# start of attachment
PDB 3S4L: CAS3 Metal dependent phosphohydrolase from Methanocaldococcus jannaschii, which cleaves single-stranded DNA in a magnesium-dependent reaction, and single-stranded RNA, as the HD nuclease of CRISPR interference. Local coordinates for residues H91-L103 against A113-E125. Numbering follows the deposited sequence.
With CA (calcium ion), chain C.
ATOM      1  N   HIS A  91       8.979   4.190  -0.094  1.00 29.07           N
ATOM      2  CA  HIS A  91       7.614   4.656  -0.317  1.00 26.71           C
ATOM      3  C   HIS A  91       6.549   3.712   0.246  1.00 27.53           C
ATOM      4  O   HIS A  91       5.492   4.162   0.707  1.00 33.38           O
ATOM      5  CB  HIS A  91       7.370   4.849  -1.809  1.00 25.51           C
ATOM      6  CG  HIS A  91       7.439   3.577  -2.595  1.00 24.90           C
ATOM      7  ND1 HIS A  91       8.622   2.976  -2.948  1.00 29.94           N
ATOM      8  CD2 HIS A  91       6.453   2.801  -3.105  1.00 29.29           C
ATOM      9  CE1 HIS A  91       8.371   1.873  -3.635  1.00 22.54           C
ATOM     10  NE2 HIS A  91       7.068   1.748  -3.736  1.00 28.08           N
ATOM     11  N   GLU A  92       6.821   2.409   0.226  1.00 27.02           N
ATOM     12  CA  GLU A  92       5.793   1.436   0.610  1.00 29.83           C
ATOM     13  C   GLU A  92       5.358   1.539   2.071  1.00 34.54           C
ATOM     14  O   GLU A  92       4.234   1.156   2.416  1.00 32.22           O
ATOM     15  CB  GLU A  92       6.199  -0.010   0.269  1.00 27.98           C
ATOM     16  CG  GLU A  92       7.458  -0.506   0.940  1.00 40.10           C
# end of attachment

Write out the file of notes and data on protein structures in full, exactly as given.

PDB 3S4L: CAS3 Metal dependent phosphohydrolase from Methanocaldococcus jannaschii, which cleaves single-stranded DNA in a magnesium-dependent reaction, and single-stranded RNA, as the HD nuclease of CRISPR interference. Local coordinates for residues H91-L103 against A113-E125. Numbering follows the deposited sequence.
With CA (calcium ion), chain C.
ATOM      1  N   HIS A  91       8.979   4.190  -0.094  1.00 29.07           N
ATOM      2  CA  HIS A  91       7.614   4.656  -0.317  1.00 26.71           C
ATOM      3  C   HIS A  91       6.549   3.712   0.246  1.00 27.53           C
ATOM      4  O   HIS A  91       5.492   4.162   0.707  1.00 33.38           O
ATOM      5  CB  HIS A  91       7.370   4.849  -1.809  1.00 25.51           C
ATOM      6  CG  HIS A  91       7.439   3.577  -2.595  1.00 24.90           C
ATOM      7  ND1 HIS A  91       8.622   2.976  -2.948  1.00 29.94           N
ATOM      8  CD2 HIS A  91       6.453   2.801  -3.105  1.00 29.29           C
ATOM      9  CE1 HIS A  91       8.371   1.873  -3.635  1.00 22.54           C
ATOM     10  NE2 HIS A  91       7.068   1.748  -3.736  1.00 28.08           N
ATOM     11  N   GLU A  92       6.821   2.409   0.226  1.00 27.02           N
ATOM     12  CA  GLU A  92       5.793   1.436   0.610  1.00 29.83           C
ATOM     13  C   GLU A  92       5.358   1.539   2.071  1.00 34.54           C
ATOM     14  O   GLU A  92       4.234   1.156   2.416  1.00 32.22           O
ATOM     15  CB  GLU A  92       6.199  -0.010   0.269  1.00 27.98           C
ATOM     16  CG  GLU A  92       7.458  -0.506   0.940  1.00 40.10           C